How to screen off an area

Garden screening can give shelter from the weather and increase your privacy too – it's definitely something to take into account when planning your garden

A desire to feel sheltered is one of the most innate parts of being human. We seek shelter from extremes of weather – such as buffeting winds and scorching sun; along with shielding from the eyes of others. Well thought-out screening can transform the feel of your outdoor space: try to create a balance between shelter and privacy while not blocking too much light and views out.

A clever mix of living and non-living elements provides visual interest along with a finely-balanced level of screening and shelter. At eye height, Corten steel panels and slatted fencing provide a secure, impermeable barrier that also forces the eye to concentrate on the garden rather than the road beyond. Above head height, trained trees break up the visual impact of the building behind while still allowing light through.

Permeable pleasures

Lower level screens can be useful in a garden, and where privacy is less of an issue, screens can be made permeable. This also has the effect of filtering the wind, helping to avoid turbulence. Metal sheets can be laser-cut to entice and tempt into the garden beyond. Slatted fencing can also be useful for tempting views (and light) through, while still offering a degree of shelter.

Hedge your bets

Hedges are perhaps the ultimate way of screening off an area, either within the garden or along its boundaries. You can choose between evergreen or deciduous, large or small, formal or informal (think smart clipped conifers compared to a billowing hedge of roses). Hedges are great for wildlife and filtering out noise and pollution too. Formal hedges, like the yew hedge in the photo above, are a bit more work to maintain than other types, but they make a fantastic backdrop to garden plants and flowers.

It’s all about the angle

Screening doesn’t always need to be solid. It all depends on the angle you view it from. This sculptural screening feature from a Gold medal-winning garden at the Chelsea Flower Show looks solid when viewed head-on, but reveals unexpected views when seen from the side. A series of narrow trees such as Italian cypresses or ‘Skyrocket’ junipers could perform a similar function in even a relatively small garden, blocking out an unwanted view from the house while still allowing light through to the garden.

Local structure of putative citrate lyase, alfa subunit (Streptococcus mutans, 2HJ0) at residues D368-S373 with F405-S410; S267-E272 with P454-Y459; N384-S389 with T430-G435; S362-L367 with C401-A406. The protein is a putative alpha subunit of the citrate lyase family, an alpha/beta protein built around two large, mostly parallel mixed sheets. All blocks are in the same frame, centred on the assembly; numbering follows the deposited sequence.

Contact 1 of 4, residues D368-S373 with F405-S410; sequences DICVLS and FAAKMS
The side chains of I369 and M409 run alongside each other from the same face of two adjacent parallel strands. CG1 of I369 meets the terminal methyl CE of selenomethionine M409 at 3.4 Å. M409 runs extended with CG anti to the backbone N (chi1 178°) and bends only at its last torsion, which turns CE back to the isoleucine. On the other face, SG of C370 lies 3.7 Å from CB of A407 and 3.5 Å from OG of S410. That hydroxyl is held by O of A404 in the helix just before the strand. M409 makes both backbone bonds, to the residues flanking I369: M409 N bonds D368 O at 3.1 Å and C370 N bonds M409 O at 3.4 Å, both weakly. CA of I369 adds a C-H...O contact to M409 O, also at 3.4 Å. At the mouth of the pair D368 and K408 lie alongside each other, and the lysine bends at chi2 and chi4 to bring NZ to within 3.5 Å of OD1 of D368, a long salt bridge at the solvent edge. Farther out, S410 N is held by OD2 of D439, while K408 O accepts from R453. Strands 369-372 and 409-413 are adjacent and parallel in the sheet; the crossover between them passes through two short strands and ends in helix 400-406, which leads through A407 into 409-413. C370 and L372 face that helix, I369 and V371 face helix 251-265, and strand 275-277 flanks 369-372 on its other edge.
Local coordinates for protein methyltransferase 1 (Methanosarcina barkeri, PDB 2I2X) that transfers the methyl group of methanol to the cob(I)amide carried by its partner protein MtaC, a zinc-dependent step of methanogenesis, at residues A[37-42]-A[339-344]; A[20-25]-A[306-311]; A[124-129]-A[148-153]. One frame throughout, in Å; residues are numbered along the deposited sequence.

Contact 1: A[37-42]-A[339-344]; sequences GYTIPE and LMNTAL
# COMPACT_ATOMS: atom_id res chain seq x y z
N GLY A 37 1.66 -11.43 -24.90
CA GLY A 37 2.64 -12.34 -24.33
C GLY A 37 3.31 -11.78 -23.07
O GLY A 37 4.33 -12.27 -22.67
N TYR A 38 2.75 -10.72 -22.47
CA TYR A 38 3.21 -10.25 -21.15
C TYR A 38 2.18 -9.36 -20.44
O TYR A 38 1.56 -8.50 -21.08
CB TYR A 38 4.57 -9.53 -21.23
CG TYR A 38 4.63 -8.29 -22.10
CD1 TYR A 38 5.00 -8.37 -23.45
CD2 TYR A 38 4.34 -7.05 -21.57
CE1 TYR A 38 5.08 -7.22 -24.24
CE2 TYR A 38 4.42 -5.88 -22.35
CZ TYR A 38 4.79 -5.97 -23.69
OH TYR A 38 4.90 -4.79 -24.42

Well-trained pleasures

These pleached trees (trained forms on a clear stem) do a magnificent job of providing privacy without taking up too much room at ground level. They require a significant investment in terms of time (to train them yourself) or money (to buy them ready-trained) – but compare their cost to a decent sofa or home furnishings and it doesn’t seem that expensive.

Pleached trees need pruning every year to maintain their shape, but are worth it for their year-round beauty. Some, such as crab apples, feature delightful spring blossom, while hornbeams keep their russet-coloured leaves year-round, providing extra privacy in winter.

Break it up

If large areas of fencing look too dominating, use a combination of plants and mirrors to soften the look. Growing climbing plants on trellis panels can be extremely effective. Make sure mirrors are suitable for outdoor use – lightweight plastic mirrors tend to work well; they should be angled to avoid throwing people’s reflections straight back at them. Old windowframes make ideal holders for garden mirrors.

Add a dash of colour

If you’re blessed with good quality screening that just looks a little dull, it’s worth considering painting or staining it. Not only should it extend the wood’s lifespan, adding colour can really make your plantings sing. Here a deep blue wooden fence sets off the autumnal colours of a Virginia creeper perfectly – what's more it's a self-clinging climber so it doesn't need tying in to wires or trellis and makes a great low-maintenance feature.

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See our easy-to-follow page on keeping your hedge in shape

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